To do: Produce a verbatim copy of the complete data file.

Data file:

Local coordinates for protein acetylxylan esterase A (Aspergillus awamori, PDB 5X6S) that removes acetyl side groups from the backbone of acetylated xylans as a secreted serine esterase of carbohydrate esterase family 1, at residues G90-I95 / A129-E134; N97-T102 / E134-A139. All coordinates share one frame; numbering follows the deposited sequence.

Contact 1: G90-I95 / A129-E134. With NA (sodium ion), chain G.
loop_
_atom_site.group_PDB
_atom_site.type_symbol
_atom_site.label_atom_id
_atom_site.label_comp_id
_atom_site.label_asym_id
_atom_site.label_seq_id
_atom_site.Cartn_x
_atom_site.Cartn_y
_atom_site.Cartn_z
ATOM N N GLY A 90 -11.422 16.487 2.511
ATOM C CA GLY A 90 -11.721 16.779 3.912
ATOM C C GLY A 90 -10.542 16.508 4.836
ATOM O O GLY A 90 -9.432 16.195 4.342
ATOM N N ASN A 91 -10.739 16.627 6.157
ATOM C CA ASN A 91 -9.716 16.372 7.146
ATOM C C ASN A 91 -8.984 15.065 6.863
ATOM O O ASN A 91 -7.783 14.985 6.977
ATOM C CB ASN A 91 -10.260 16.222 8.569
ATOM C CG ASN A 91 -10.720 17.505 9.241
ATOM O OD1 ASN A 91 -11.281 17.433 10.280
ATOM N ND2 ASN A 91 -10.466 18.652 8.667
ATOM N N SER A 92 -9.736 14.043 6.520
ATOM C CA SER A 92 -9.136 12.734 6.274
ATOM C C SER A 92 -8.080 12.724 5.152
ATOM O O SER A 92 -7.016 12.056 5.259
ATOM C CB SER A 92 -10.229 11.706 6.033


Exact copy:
Local coordinates for protein acetylxylan esterase A (Aspergillus awamori, PDB 5X6S) that removes acetyl side groups from the backbone of acetylated xylans as a secreted serine esterase of carbohydrate esterase family 1, at residues G90-I95 / A129-E134; N97-T102 / E134-A139. All coordinates share one frame; numbering follows the deposited sequence.

Contact 1: G90-I95 / A129-E134. With NA (sodium ion), chain G.
loop_
_atom_site.group_PDB
_atom_site.type_symbol
_atom_site.label_atom_id
_atom_site.label_comp_id
_atom_site.label_asym_id
_atom_site.label_seq_id
_atom_site.Cartn_x
_atom_site.Cartn_y
_atom_site.Cartn_z
ATOM N N GLY A 90 -11.422 16.487 2.511
ATOM C CA GLY A 90 -11.721 16.779 3.912
ATOM C C GLY A 90 -10.542 16.508 4.836
ATOM O O GLY A 90 -9.432 16.195 4.342
ATOM N N ASN A 91 -10.739 16.627 6.157
ATOM C CA ASN A 91 -9.716 16.372 7.146
ATOM C C ASN A 91 -8.984 15.065 6.863
ATOM O O ASN A 91 -7.783 14.985 6.977
ATOM C CB ASN A 91 -10.260 16.222 8.569
ATOM C CG ASN A 91 -10.720 17.505 9.241
ATOM O OD1 ASN A 91 -11.281 17.433 10.280
ATOM N ND2 ASN A 91 -10.466 18.652 8.667
ATOM N N SER A 92 -9.736 14.043 6.520
ATOM C CA SER A 92 -9.136 12.734 6.274
ATOM C C SER A 92 -8.080 12.724 5.152
ATOM O O SER A 92 -7.016 12.056 5.259
ATOM C CB SER A 92 -10.229 11.706 6.033